are capable of concertina movement. This method of movement can
be used to both climb trees and move through small tunnels. In the
case of trees, the branch is grasped by the posterior portion of
the body, while the anterior portion is extended. The anterior portion
then grasps the branch, and the posterior portion is pulled forward.
In the case of tunnels, instead of grasping, the body loops are
pressed against the tunnel walls to attain traction, but the motion
is otherwise similar. Another common method of locomotion is rectilinear
locomotion, in which the snake remains straight and propels itself
via a caterpillar-like motion of its belly-muscles. This mode is
usually only used by very large, heavy snakes, such as large pythons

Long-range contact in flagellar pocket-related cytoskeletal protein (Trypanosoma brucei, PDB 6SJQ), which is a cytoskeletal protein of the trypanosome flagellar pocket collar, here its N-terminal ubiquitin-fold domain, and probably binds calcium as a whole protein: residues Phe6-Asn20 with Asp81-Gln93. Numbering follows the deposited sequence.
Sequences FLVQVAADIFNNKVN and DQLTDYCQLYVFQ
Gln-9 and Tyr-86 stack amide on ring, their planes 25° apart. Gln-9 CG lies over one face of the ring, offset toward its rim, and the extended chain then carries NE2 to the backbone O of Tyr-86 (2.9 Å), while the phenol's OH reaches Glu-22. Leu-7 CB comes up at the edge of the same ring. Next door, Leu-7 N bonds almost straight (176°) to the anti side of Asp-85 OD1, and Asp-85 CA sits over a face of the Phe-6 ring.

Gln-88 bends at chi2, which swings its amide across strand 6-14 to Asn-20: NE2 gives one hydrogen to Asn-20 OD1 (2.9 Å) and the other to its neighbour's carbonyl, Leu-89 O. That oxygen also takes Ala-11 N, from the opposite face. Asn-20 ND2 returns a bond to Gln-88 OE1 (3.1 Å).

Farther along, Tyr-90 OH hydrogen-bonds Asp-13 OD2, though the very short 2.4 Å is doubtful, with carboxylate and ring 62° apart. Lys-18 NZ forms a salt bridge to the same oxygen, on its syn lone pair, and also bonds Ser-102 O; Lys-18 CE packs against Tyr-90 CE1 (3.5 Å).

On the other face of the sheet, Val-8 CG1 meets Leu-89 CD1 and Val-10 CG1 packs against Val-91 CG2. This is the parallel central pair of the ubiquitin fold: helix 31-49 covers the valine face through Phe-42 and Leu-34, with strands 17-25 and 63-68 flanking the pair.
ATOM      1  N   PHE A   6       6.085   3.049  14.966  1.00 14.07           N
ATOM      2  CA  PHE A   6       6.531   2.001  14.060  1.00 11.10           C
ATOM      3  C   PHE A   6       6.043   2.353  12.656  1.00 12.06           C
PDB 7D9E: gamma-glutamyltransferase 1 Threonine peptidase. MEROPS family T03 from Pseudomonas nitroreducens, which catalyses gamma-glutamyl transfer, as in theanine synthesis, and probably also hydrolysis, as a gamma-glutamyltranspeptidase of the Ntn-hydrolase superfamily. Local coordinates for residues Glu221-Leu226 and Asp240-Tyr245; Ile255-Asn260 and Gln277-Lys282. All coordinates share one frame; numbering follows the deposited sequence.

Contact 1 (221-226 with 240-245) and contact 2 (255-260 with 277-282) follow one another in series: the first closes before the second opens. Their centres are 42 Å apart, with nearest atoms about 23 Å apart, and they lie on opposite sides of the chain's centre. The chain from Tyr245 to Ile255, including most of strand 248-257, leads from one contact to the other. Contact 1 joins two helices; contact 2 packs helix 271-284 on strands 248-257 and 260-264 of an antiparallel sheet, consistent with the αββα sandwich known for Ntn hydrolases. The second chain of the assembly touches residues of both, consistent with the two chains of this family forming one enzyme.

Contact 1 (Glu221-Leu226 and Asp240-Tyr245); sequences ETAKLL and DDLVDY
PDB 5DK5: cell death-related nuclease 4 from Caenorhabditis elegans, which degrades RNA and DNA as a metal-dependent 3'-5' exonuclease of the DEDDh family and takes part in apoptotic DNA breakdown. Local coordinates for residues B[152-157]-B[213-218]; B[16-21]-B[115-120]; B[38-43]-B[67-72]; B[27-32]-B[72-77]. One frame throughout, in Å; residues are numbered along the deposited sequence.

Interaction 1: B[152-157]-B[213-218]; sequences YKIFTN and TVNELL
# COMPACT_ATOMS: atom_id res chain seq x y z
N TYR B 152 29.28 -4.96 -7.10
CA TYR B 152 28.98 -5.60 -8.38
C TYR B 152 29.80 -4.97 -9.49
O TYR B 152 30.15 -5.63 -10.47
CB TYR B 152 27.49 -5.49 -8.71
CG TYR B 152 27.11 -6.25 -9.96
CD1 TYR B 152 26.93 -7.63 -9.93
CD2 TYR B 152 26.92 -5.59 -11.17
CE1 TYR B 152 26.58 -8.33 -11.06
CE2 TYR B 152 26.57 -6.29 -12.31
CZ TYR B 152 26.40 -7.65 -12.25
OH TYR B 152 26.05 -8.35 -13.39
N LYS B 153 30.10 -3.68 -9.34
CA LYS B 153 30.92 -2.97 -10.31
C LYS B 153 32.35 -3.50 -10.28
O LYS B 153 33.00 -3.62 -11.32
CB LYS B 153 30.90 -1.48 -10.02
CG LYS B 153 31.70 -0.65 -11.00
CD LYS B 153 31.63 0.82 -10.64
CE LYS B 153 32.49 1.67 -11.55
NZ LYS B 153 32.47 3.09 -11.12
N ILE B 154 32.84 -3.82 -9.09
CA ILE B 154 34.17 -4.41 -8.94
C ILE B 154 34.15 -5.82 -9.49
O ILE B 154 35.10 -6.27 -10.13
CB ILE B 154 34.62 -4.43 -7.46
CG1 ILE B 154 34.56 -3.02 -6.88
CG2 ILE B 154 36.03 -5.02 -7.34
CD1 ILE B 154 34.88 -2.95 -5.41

and vipers. The most complex and interesting mode is sidewinding,
an undulatory motion used to move across slippery mud or loose sand.
Not all snakes dwell on land; sea snakes live in shallow tropical
Studies of the motion and muscle activity of moving snakes have
shed light on how each of these modes is achieved.
In terrestrial lateral undulation, posteriorly propagating unilateral
waves of muscle contraction occur. The regions of muscle activity
for each side extend from the most concave point on that side posteriorly
to the most convex side. Thus, when a point on the snake's body
is maximally flexed to the right, the right muscles activate, bending
it back to the left until it's maximally right-convex, at which
point the right side muscles turn off, and the left side muscles
turn on. Speed is modulated primarily by alteration of frequency.